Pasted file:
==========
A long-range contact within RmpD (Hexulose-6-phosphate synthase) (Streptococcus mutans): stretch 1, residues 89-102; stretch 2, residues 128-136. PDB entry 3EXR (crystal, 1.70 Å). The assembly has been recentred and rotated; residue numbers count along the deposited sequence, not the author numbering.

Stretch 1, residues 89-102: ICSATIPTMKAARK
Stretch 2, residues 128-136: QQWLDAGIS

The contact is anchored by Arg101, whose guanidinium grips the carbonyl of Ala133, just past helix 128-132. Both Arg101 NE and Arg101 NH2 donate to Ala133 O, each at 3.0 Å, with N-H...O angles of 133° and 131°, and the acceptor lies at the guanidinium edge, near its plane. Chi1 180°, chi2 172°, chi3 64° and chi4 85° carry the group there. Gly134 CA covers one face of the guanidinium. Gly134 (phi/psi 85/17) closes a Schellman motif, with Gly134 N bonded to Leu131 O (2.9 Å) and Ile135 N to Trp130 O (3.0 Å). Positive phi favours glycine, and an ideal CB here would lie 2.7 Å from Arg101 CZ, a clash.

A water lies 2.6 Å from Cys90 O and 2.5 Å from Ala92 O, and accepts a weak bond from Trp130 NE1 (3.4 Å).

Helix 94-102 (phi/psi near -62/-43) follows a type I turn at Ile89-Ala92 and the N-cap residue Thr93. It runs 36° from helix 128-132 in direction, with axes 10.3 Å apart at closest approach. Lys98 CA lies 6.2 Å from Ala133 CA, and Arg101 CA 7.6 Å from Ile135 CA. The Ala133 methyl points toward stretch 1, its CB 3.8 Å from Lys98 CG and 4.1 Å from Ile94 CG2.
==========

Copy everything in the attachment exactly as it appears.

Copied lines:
A long-range contact within RmpD (Hexulose-6-phosphate synthase) (Streptococcus mutans): stretch 1, residues 89-102; stretch 2, residues 128-136. PDB entry 3EXR (crystal, 1.70 Å). The assembly has been recentred and rotated; residue numbers count along the deposited sequence, not the author numbering.

Stretch 1, residues 89-102: ICSATIPTMKAARK
Stretch 2, residues 128-136: QQWLDAGIS

The contact is anchored by Arg101, whose guanidinium grips the carbonyl of Ala133, just past helix 128-132. Both Arg101 NE and Arg101 NH2 donate to Ala133 O, each at 3.0 Å, with N-H...O angles of 133° and 131°, and the acceptor lies at the guanidinium edge, near its plane. Chi1 180°, chi2 172°, chi3 64° and chi4 85° carry the group there. Gly134 CA covers one face of the guanidinium. Gly134 (phi/psi 85/17) closes a Schellman motif, with Gly134 N bonded to Leu131 O (2.9 Å) and Ile135 N to Trp130 O (3.0 Å). Positive phi favours glycine, and an ideal CB here would lie 2.7 Å from Arg101 CZ, a clash.

A water lies 2.6 Å from Cys90 O and 2.5 Å from Ala92 O, and accepts a weak bond from Trp130 NE1 (3.4 Å).

Helix 94-102 (phi/psi near -62/-43) follows a type I turn at Ile89-Ala92 and the N-cap residue Thr93. It runs 36° from helix 128-132 in direction, with axes 10.3 Å apart at closest approach. Lys98 CA lies 6.2 Å from Ala133 CA, and Arg101 CA 7.6 Å from Ile135 CA. The Ala133 methyl points toward stretch 1, its CB 3.8 Å from Lys98 CG and 4.1 Å from Ile94 CG2.